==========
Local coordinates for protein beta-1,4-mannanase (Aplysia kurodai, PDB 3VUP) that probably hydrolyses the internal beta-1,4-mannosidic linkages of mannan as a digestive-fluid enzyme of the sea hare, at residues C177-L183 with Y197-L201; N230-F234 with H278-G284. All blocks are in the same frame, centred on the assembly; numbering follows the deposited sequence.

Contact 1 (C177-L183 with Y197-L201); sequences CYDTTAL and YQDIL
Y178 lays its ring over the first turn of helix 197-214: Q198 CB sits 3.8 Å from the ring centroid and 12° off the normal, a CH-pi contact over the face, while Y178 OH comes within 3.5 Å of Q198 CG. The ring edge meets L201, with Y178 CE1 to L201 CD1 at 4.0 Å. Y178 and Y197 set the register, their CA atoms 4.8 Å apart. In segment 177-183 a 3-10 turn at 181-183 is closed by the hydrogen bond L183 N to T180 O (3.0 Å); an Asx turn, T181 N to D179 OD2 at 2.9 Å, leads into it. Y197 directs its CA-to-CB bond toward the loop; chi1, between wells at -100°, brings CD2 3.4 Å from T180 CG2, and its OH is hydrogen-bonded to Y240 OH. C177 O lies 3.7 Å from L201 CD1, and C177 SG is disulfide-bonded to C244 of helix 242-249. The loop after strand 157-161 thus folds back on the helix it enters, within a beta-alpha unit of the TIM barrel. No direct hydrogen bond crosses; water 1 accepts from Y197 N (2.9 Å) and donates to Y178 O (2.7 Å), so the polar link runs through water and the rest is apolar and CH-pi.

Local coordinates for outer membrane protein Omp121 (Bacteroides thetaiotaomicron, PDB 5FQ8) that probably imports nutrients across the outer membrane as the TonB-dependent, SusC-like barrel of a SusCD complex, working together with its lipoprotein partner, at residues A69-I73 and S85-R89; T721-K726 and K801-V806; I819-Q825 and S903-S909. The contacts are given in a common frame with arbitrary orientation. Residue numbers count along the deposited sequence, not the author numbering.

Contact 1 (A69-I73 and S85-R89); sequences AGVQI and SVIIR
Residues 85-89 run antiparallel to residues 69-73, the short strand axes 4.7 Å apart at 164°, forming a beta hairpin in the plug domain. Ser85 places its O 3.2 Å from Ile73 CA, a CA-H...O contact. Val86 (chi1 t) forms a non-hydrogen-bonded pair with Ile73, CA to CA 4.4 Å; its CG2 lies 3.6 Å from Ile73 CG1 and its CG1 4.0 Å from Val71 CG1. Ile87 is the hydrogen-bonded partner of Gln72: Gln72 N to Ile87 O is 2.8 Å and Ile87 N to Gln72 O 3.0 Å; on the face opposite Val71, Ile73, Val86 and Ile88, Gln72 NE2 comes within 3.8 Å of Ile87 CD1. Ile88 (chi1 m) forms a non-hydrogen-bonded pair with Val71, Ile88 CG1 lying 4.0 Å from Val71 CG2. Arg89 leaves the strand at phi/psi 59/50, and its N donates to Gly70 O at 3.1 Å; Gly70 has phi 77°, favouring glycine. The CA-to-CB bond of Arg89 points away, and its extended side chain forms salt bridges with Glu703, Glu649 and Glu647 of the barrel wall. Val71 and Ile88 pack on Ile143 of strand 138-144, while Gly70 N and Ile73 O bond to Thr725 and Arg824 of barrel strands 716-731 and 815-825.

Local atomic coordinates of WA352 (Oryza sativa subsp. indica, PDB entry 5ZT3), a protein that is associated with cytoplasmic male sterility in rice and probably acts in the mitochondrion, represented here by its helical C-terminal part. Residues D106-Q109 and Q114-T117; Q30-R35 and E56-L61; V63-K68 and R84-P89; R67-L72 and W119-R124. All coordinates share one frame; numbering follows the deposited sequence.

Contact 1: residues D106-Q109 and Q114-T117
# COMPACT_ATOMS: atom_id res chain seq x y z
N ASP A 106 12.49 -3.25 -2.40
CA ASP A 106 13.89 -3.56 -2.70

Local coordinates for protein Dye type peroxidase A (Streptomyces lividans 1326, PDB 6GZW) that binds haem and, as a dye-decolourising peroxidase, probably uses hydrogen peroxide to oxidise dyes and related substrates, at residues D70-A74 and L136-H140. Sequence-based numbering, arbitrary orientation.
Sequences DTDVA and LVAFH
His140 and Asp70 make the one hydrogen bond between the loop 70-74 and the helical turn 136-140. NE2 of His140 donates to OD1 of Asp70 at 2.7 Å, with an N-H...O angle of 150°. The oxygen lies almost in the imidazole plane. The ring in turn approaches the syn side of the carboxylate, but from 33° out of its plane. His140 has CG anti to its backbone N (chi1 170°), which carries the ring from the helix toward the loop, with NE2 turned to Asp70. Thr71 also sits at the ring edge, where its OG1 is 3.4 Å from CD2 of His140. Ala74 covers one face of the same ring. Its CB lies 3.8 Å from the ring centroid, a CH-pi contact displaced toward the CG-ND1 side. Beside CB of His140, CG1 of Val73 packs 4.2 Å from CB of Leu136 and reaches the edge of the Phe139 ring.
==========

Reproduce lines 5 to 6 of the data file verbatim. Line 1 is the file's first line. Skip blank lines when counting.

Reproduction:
Contact 1 (A69-I73 and S85-R89); sequences AGVQI and SVIIR
Residues 85-89 run antiparallel to residues 69-73, the short strand axes 4.7 Å apart at 164°, forming a beta hairpin in the plug domain. Ser85 places its O 3.2 Å from Ile73 CA, a CA-H...O contact. Val86 (chi1 t) forms a non-hydrogen-bonded pair with Ile73, CA to CA 4.4 Å; its CG2 lies 3.6 Å from Ile73 CG1 and its CG1 4.0 Å from Val71 CG1. Ile87 is the hydrogen-bonded partner of Gln72: Gln72 N to Ile87 O is 2.8 Å and Ile87 N to Gln72 O 3.0 Å; on the face opposite Val71, Ile73, Val86 and Ile88, Gln72 NE2 comes within 3.8 Å of Ile87 CD1. Ile88 (chi1 m) forms a non-hydrogen-bonded pair with Val71, Ile88 CG1 lying 4.0 Å from Val71 CG2. Arg89 leaves the strand at phi/psi 59/50, and its N donates to Gly70 O at 3.1 Å; Gly70 has phi 77°, favouring glycine. The CA-to-CB bond of Arg89 points away, and its extended side chain forms salt bridges with Glu703, Glu649 and Glu647 of the barrel wall. Val71 and Ile88 pack on Ile143 of strand 138-144, while Gly70 N and Ile73 O bond to Thr725 and Arg824 of barrel strands 716-731 and 815-825.